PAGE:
Review By Infodad.com,September 2010
Takako Nishizaki Plays Suzuki Evergreens, Vol. 1 8.572378
Takako Nishizaki Plays Suzuki Evergreens, Vol. 2 8.572379
Takako Nishizaki Plays Suzuki Evergreens, Vol. 3 8.572380
Takako Nishizaki Plays Suzuki Evergreens, Vol. 4 8.572381
Takako Nishizaki Plays Suzuki Evergreens, Vol. 5 8.572382
Takako Nishizaki Plays Suzuki Evergreens, Vol. 7 8.572494
One of the many misconceptions about Shinichi Suzuki is that he was primarily interested in developing a new way of training young musicians. Another is that his sole focus was the violin. Yet another is that following the Suzuki Method is a sure path to virtuosity. And still another is that the “Suzuki school of performance” exists at all.
In fact, Suzuki (1898-1998—he died nine months before what would have been his 100th birthday) saw music as a means to something far more important: the development of what he called “a beautiful heart” through the “sensitivity, discipline and endurance” associated with hearing music from birth and learning to play it. Suzuki wanted to make wonderful people; if they were wonderful musicians, that was a bonus.
Thus, the Suzuki approach—which includes, among other things, learning mostly by ear, starting to play at a very young age, playing in groups as well as on one’s own, and having a parent present supervise every practice session and attend every lesson—can theoretically apply to any instrument. And indeed it has been adapted for viola, cello, bass, guitar, flute, recorder, piano, organ and harp—and even voice—in addition to being used for the violin, which was Suzuki’s own instrument. But Suzuki was trying to develop good people, not great virtuosi, and in fact discouraged competition among players. Instead, he insisted on collaboration and mutual encouragement for players of every ability, at every label—no doubt in part because his approach was created in part as a way to help raise and bring beauty to the Japanese generation that would be forever scarred by World War II.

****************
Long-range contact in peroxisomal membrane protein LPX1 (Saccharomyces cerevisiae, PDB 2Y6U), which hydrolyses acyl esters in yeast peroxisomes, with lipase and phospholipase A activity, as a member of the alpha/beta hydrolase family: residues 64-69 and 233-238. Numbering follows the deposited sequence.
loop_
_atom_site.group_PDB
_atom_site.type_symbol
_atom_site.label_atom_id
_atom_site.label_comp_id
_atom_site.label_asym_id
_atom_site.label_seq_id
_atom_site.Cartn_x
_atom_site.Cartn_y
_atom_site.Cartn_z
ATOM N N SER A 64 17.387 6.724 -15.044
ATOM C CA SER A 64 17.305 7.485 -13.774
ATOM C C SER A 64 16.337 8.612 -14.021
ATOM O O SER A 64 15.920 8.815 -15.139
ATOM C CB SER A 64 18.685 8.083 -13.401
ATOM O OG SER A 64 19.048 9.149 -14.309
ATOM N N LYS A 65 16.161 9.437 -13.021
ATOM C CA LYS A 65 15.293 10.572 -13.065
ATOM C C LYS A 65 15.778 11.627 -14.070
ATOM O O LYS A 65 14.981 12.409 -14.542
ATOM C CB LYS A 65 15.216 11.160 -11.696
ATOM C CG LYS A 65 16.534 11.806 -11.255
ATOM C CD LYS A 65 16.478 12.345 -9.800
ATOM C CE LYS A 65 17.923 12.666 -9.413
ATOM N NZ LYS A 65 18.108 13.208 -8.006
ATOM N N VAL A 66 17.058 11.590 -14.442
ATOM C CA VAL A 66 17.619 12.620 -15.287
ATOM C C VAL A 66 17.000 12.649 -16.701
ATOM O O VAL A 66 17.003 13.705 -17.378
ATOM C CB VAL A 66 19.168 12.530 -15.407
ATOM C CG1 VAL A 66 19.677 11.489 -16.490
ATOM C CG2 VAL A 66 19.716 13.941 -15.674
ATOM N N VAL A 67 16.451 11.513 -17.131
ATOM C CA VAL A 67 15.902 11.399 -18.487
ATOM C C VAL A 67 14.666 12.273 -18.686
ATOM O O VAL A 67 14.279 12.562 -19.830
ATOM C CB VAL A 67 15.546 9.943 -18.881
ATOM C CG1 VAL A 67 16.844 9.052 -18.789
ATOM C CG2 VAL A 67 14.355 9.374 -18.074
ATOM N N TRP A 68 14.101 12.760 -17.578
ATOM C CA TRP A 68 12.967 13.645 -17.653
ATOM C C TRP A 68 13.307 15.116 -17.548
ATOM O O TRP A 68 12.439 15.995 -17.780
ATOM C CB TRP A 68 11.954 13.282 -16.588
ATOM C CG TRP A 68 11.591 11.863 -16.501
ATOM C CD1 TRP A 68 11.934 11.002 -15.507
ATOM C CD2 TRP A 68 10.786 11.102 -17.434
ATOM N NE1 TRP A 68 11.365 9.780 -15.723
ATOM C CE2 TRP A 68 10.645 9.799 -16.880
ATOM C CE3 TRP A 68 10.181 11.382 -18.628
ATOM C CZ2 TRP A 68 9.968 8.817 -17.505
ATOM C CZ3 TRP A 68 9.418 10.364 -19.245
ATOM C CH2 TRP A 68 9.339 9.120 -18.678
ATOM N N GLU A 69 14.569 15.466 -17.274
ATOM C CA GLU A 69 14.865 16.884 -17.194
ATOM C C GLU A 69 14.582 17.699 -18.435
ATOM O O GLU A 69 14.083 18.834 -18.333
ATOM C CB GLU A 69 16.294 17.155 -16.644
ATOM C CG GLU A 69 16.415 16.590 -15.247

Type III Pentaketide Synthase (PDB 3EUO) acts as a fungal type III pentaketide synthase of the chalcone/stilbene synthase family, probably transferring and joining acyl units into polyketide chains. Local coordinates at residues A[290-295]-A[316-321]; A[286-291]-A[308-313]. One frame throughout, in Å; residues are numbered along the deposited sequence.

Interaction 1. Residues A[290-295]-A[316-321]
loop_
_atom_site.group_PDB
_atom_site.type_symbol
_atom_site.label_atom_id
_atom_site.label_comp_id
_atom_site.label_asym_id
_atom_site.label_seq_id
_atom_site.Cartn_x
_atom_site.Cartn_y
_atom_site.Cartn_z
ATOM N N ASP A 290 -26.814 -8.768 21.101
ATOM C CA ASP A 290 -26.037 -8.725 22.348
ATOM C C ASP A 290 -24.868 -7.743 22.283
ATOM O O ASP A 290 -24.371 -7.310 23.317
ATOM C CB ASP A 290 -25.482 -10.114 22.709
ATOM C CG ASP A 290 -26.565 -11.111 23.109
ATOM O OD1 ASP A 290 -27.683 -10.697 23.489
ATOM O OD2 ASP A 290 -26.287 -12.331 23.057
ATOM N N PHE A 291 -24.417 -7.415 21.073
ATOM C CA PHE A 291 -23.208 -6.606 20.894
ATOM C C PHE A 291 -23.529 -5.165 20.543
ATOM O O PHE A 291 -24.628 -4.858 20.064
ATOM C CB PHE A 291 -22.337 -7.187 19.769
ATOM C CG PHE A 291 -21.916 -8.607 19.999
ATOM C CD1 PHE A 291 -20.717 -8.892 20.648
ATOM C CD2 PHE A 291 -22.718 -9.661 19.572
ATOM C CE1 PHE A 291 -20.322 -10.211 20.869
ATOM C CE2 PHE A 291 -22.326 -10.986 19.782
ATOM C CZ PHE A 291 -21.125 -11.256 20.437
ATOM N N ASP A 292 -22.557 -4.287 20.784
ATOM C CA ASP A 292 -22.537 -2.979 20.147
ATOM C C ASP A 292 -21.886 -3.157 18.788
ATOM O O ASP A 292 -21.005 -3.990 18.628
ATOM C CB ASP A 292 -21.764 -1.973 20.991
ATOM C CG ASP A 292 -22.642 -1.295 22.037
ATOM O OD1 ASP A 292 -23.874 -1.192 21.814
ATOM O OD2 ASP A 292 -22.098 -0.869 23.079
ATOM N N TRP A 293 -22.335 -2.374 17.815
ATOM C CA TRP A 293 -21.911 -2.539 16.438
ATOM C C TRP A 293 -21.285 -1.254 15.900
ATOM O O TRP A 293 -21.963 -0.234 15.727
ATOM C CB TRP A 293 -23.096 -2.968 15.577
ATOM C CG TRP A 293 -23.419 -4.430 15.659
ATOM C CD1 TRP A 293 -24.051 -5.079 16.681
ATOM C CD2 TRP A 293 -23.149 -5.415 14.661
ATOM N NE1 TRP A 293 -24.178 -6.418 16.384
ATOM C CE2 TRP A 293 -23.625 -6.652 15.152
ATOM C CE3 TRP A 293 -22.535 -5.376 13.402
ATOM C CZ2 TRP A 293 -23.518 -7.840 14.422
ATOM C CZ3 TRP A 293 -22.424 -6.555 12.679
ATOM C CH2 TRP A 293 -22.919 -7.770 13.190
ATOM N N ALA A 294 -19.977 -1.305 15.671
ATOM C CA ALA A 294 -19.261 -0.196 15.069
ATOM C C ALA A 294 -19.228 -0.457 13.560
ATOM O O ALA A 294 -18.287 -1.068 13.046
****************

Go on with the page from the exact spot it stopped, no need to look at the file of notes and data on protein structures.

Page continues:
But there is no “Suzuki school of performance” along the lines of, say, the French or Russian school. Students of those approaches can be easily identified through the specific techniques they use in performance. Not so with the Suzuki approach. The one element of Suzuki’s ideas that tends to be cited as i